Palliative radiotherapy in bladder cancer - importance of patient selection: a retrospective multicenter study
Song, Yee Pei
Logue, John P
Tran, Anna T
Wylie, James P
AffiliationDepartment of Clinical Oncology, The Christie NHS Foundation Trust, Manchester Academic Health Science Centre, Manchester M20 4BX, UK
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AbstractOBJECTIVE: Investigate the effectiveness of palliative pelvic radiotherapy (PRT) in bladder cancer patients and identify factors associated with treatment outcome. MATERIAL AND METHODS: Patients with bladder cancer receiving PRT were identified retrospectively from two cancer centres between 2014 and 2017. Patients were stratified by age, stage, performance status, co-morbidities, previous chemotherapy, previous radiotherapy and radiotherapy protocol. Patients were followed up at 6 weeks after RT Median overall survival (mOS) from the last fraction of RT was calculated. Death within 30-days of RT or non-completion of treatment were considered as futile treatment. RESULTS: 241 patients were identified as receiving PRT A variety of RT protocols were used: 8Gy/1 fraction (11%), 21Gy/3 fractions (15%), 20Gy/5 fractions (18%), 36Gy/6 fractions (36%), 27.5-30Gy/8-10 fractions (18%). 38% of patients were of poor performance status (ECOG PS >/=3) and 46.5% had significant co-morbidities (ACE-27 >/=2). The mOS from the last fraction of RT was 153 days (0-1289 days). The 30-day mortality after radiotherapy was 18% (n=44) and incomplete planned radiotherapy treatment was 14% (n=33). First follow up information was available in 62% (n=150) of patients. Median time to this follow-up was 49 days (14-238 days). At first follow up about 6 weeks of last fraction of radiotherapy, patient symptoms were reported in 150 of 200 (75%) alive patients where 80 of 150 (53%) patients reported improvement in symptoms after treatment. There were significant differences in mOS with stage, performance status and co-morbidities. CONCLUSION: One in four patients either did not complete the planned RT course and/or died within 30 days of treatment. These patients were unlikely to have received maximal benefit from treatment but may have experienced side effects, making treatment futile. Patients with good performance status and earlier stage disease survived longer. Patient selection and comprehensive assessment are crucial in selecting appropriate patients for treatment.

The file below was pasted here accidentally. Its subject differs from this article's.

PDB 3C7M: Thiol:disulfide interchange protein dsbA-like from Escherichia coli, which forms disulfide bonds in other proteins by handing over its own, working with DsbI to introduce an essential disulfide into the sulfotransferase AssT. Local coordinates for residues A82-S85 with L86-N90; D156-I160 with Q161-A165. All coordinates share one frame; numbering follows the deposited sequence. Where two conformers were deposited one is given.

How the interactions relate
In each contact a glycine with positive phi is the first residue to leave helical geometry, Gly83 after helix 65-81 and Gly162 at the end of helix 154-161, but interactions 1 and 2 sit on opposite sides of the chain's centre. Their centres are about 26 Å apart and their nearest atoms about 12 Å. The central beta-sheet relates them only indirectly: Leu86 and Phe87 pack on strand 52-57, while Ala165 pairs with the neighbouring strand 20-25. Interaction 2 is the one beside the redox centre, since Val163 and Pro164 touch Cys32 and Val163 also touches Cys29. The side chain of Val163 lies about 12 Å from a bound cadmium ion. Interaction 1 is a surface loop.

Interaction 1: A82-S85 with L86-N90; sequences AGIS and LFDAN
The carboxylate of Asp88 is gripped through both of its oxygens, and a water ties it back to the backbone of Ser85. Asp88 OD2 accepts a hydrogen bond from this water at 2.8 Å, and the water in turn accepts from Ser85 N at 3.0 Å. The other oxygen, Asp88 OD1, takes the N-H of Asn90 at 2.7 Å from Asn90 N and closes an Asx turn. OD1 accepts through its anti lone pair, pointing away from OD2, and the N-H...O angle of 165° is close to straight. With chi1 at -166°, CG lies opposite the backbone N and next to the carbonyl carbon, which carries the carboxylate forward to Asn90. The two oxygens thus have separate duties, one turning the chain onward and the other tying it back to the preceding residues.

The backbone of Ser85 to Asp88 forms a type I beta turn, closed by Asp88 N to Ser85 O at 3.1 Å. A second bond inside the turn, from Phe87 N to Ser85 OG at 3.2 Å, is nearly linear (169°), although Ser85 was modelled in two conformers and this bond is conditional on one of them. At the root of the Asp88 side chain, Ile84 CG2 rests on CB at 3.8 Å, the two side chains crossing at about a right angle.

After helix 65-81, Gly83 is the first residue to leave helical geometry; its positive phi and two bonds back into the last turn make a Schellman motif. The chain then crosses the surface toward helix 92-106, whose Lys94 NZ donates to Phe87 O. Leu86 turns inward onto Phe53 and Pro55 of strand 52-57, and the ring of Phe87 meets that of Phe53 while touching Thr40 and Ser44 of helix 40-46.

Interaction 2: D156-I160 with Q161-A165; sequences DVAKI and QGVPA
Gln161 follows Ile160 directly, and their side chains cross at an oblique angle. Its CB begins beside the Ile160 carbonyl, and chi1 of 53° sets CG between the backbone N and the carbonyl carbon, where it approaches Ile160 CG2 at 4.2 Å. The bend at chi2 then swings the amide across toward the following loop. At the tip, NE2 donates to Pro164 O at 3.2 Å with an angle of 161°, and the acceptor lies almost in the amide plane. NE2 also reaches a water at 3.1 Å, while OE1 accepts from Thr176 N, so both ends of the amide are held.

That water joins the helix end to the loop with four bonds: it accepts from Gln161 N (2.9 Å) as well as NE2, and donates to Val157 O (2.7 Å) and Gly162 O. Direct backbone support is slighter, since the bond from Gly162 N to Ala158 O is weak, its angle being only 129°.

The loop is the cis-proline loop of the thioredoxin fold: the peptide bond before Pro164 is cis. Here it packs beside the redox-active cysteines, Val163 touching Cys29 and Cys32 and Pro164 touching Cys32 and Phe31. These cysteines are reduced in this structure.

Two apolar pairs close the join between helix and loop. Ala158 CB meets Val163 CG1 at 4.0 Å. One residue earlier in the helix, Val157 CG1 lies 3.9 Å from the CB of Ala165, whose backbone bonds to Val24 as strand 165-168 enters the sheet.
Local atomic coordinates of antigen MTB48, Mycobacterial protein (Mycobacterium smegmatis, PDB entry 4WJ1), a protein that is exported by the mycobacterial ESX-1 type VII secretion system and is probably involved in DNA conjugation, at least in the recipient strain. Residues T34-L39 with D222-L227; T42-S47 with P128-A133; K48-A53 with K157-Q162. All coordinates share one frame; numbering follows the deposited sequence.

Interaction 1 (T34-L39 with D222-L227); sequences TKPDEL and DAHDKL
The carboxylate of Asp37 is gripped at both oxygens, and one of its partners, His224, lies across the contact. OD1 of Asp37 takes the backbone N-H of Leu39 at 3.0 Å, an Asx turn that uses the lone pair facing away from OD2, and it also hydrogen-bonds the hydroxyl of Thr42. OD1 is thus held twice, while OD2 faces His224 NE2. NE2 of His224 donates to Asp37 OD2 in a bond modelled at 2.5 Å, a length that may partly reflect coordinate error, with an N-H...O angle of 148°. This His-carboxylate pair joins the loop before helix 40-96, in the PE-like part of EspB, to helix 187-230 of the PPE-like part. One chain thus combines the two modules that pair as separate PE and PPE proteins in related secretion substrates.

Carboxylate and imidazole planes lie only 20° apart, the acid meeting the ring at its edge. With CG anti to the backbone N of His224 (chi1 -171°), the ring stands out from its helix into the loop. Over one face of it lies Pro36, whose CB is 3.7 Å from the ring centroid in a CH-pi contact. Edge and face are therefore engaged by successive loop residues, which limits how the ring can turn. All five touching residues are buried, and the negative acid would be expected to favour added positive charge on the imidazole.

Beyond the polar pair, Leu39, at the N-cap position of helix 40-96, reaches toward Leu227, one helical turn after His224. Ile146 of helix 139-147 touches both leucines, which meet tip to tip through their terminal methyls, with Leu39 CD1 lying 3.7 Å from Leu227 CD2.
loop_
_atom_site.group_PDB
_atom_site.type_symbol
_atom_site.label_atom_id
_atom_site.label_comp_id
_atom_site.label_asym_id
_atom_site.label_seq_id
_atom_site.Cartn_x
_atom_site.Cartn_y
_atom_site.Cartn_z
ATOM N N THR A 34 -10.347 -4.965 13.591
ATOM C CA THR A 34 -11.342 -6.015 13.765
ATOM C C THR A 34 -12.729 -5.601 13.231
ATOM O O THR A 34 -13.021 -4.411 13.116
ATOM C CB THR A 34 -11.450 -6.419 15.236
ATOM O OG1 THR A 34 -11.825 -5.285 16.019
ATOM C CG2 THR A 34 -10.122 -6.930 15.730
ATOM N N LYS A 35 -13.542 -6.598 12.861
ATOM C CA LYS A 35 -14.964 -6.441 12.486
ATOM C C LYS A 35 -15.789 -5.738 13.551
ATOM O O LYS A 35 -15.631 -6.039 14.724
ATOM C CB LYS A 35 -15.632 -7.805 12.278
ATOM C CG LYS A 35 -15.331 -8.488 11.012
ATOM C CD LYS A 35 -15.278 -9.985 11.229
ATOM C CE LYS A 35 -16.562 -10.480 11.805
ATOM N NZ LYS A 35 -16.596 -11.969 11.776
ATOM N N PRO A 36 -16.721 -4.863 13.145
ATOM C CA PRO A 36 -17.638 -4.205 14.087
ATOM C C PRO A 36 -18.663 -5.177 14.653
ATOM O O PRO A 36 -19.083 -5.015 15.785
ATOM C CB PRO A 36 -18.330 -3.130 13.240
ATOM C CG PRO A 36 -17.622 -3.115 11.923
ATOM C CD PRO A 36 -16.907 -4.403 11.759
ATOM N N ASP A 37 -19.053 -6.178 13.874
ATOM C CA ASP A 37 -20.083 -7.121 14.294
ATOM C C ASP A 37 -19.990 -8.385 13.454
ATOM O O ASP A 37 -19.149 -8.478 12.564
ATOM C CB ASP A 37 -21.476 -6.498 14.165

CitationAli A, Song YP, Mehta S, Mistry H, Conroy R, Coyle C, et al. Palliative radiotherapy in bladder cancer - importance of patient selection: a retrospective multicenter study. Int J Radiat Oncol Biol Phys. 2019.
JournalInternational Journal of Radiation Oncology, Biology, Physics
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